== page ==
$\displaystyle=$  $\displaystyle(z\cap x)\cup((tx)\cap x)$  (11)  
$\displaystyle=$  $\displaystyle(z\cap x)\cup\varnothing$  (12)  
$\displaystyle=$  $\displaystyle z\cap x$  (13)  
$\displaystyle\subseteq$  $\displaystyle z.$  (14) 
Substituting $t$ and $z$ back to their original form, we have $x\cap(\bigcup Y)\subseteq\bigcup(x\cap Y)$, which is what we wanted to prove.
Notice that in the proof above, no points of $X$ are employed, and everything is done via basic set operations, as well as extra set operations, such as the interior operator.
Remarks.

Another thing worthy of note is the following fact:
A lattice is a locale iff it is a complete Brouwerian lattice (equivalently a complete Heyting algebra).
A sketch of proof goes as follows: if $L$ is a locale, then for any $a,b\in L$, the element $\bigvee\{c\mid a\wedge c\leq b\}$ is the relative pseudocomplement of $a$ in $b$. Conversely, if $L$ is a Heyting algebra, then we can use the trick that for every $y\in Y$, $y\leq x\to\bigvee(x\wedge Y)$, to show $x\wedge(\bigvee Y)\leq\bigvee(x\wedge Y)$.

Other examples of locales found in topology is the lattice of regular open sets in a topological space $X$.

Complete Boolean algebras also provide examples of locales. But a locale need not be complete Boolean. The interval topology on the real line is such an example.

A locale homomorphism $\phi$ is a lattice homomorphism between two locales such that arbitrary sups are preserved: $\phi(\bigvee_{{i\in I}}\{a_{i}\})=\bigvee_{{i\in I}}\{\phi(a_{i})\}$.

A locale is also called a frame, and a frame homomorphism a locale homomorphism. However, P. T. Johnstone distinguishes the two names when they are considered as categories. The category Fra of frames consists of locales (or frames) as objects, and locale homomorphisms as morphisms. On the other hand, the category Loc of locales is defined as the opposite category of Fra.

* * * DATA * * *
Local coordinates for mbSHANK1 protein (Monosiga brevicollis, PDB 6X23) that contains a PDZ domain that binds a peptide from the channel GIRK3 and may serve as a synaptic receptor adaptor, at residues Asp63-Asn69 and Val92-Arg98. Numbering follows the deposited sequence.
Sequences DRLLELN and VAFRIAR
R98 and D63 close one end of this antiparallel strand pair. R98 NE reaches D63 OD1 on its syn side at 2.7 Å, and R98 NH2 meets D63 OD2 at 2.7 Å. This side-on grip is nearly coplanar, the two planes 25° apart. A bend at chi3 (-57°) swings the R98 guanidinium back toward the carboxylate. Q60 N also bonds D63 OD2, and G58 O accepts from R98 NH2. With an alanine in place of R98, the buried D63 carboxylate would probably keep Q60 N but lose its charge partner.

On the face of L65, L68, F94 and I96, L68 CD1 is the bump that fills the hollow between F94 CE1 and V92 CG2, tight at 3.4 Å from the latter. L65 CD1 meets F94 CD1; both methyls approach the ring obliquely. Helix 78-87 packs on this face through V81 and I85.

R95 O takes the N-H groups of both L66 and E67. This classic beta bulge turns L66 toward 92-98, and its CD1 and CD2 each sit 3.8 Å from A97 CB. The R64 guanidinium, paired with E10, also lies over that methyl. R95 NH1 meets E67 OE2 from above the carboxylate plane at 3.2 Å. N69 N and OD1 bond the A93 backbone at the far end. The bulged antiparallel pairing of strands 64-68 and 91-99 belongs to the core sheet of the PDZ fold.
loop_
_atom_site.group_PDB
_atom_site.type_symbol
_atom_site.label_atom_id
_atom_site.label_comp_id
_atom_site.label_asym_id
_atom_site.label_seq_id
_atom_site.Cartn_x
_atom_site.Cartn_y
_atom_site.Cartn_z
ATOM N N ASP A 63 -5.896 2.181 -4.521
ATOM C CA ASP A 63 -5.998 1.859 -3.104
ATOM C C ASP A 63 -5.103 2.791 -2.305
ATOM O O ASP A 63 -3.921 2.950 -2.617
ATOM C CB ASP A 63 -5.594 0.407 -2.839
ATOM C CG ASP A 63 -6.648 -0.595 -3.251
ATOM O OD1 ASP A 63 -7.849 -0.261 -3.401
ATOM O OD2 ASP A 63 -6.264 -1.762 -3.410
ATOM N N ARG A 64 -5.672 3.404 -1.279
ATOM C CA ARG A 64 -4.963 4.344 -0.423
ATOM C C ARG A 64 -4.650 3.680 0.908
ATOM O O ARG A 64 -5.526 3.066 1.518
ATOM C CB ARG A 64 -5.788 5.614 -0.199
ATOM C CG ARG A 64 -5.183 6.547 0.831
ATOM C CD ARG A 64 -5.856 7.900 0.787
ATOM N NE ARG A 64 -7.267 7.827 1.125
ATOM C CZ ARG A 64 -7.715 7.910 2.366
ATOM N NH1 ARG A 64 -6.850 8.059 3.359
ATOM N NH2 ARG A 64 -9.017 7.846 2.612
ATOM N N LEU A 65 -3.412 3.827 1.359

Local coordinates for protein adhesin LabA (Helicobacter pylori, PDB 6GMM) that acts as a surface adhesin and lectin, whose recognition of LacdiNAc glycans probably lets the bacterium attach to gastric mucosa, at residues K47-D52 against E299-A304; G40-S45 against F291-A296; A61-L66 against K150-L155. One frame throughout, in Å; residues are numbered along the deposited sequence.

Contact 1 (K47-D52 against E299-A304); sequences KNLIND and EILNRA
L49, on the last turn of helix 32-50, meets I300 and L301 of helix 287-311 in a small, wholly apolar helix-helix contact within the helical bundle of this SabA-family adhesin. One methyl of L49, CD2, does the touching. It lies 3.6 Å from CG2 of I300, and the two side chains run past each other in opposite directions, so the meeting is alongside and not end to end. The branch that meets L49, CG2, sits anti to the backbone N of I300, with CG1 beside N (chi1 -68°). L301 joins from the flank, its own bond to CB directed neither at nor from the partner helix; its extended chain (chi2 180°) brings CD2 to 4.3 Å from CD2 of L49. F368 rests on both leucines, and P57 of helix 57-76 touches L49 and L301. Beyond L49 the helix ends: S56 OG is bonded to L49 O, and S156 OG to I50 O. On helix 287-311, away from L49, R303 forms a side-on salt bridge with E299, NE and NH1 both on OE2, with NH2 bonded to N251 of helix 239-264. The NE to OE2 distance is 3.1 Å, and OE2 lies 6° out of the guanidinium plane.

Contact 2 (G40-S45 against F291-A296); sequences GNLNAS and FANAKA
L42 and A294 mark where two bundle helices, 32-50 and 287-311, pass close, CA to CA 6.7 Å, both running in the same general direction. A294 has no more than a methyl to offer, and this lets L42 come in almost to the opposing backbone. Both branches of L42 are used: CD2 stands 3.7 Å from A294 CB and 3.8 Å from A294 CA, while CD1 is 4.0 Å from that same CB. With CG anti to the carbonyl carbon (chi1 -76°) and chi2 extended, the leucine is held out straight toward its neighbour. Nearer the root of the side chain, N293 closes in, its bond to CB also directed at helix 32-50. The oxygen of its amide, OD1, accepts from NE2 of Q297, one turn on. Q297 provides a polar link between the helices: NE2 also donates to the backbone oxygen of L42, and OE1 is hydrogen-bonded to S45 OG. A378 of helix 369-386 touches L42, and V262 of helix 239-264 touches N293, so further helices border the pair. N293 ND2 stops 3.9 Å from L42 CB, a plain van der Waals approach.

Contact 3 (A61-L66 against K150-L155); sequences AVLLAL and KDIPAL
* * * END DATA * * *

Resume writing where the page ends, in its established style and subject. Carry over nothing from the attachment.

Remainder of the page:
In [5], a frame and a locale are two distinct objects. A frame is defined as above. But a locale $L$ is a triple $(F,P,\models)$, where $F$ is a frame, $P$ is the set of frame homomorphisms from $F$ to $\{0,1\}$, the trivial frame (= the trivial Boolean algebra), and $\models$ is a subset (relation) of $P\times F$ given by $f\models a$ iff $f(a)=1$. For each $a\in F$, let $U(a)=\{f\in P\mid f\models a\}$. It is not hard to see that the collection of all sets of the form $U(a)$ forms a topology on $P$. As a result, every frame can be viewed as a topology on some set!
References
 1 F. Borceux, Handbook of Categorical Algebra 3: Categories of Sheaves, Cambridge University Press (1994).
 2 G. Gierz, K. H. Hofmann, K. Keimel, J. D. Lawson, M. W. Mislove, D. S. Scott, Continuous Lattices and Domains, Cambridge University Press, Cambridge (2003).
 3 P. T. Johnstone, The Art of Pointless Thinking: A Student’s Guide to the Category of Locales, Category Theory at Work (Bremen, 1990), pp 85107, Res. Exp. Math., 18, Heldermann, Berlin (1991).
 4 P. T. Johnstone, Stone Spaces, Cambridge University Press, Cambridge (1982).
 5 S. Vickers, Topology via Logic, Cambridge University Press, Cambridge (1989).